As more Colorado school districts move some or all of their students to online learning, state public health officials issued a new report that stresses the benefits and safety of holding school in-person but offers scant new guidance or protocols to make that feasible.
Titled “In-Person Learning in the Time of COVID-19,” the report says that Colorado schools are “reasonably safe,” especially for students in kindergarten through eighth grade, and that schools have successfully used mask-wearing and cohorts to limit the spread of COVID-19 within school buildings.
The document underscores the benefits of in-person schooling, noting that families with limited resources often have a harder time supporting remote learning, meaning those students lose out on more educational opportunities and risk lifelong impacts.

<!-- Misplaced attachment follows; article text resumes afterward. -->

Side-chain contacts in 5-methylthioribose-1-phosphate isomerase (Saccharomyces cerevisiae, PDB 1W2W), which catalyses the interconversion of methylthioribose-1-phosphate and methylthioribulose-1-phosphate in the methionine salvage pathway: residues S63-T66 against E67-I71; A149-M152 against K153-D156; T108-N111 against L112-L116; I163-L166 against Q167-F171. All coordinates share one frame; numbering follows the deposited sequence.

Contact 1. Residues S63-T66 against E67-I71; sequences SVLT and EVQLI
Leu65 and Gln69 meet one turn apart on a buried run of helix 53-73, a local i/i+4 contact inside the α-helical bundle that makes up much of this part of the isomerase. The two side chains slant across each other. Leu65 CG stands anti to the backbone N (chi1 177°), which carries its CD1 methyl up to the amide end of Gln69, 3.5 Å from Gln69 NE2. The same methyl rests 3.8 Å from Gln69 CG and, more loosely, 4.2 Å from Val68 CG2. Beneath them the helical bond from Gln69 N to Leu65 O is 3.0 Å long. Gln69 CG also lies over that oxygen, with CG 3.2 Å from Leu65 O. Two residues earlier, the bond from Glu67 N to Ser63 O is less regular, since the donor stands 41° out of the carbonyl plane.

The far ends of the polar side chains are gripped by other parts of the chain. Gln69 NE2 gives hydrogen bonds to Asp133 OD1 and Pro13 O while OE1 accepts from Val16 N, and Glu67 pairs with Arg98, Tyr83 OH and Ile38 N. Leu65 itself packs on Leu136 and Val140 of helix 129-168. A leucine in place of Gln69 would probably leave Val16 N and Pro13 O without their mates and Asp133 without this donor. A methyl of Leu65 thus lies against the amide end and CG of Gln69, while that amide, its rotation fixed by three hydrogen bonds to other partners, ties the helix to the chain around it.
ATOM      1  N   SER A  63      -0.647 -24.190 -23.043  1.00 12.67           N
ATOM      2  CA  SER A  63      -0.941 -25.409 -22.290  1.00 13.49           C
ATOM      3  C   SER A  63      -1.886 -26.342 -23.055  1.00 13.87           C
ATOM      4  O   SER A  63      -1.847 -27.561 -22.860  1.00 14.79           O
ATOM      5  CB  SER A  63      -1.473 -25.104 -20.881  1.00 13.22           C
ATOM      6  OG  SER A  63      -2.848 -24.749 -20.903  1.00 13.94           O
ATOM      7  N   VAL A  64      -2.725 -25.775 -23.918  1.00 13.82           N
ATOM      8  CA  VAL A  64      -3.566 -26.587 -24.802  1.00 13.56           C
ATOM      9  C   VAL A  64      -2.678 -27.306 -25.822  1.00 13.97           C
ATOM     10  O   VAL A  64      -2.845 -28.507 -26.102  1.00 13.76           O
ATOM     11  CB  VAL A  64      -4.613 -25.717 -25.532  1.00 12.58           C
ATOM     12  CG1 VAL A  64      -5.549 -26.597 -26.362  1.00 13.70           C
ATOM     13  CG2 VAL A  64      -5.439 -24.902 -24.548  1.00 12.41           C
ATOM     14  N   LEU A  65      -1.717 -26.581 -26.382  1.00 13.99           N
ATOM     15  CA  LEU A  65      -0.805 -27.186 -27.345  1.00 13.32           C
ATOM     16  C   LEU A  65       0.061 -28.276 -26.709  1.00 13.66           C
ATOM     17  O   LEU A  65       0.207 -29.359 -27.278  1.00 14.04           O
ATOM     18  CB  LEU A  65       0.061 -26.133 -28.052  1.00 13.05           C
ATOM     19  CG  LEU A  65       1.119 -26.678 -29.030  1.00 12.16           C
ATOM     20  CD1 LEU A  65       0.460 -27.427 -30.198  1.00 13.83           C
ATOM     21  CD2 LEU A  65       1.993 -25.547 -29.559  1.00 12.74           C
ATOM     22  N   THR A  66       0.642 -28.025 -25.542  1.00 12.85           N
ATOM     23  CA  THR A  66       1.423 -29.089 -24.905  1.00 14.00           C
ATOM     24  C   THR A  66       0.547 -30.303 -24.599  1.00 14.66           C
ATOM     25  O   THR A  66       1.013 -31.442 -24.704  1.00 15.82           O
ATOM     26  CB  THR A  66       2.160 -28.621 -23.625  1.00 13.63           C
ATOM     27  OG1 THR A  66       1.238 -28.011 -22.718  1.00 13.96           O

In a press release, the Colorado Department of Public Health and Environment said the report aims to help schools make decisions about whether to stay in-person as cases rise. But the only guidance it contains are suggestions to cancel extracurricular activities and sports and pay close attention to cohort size when case rates are high. This comes after the state reversed itself to allow high school football to go on.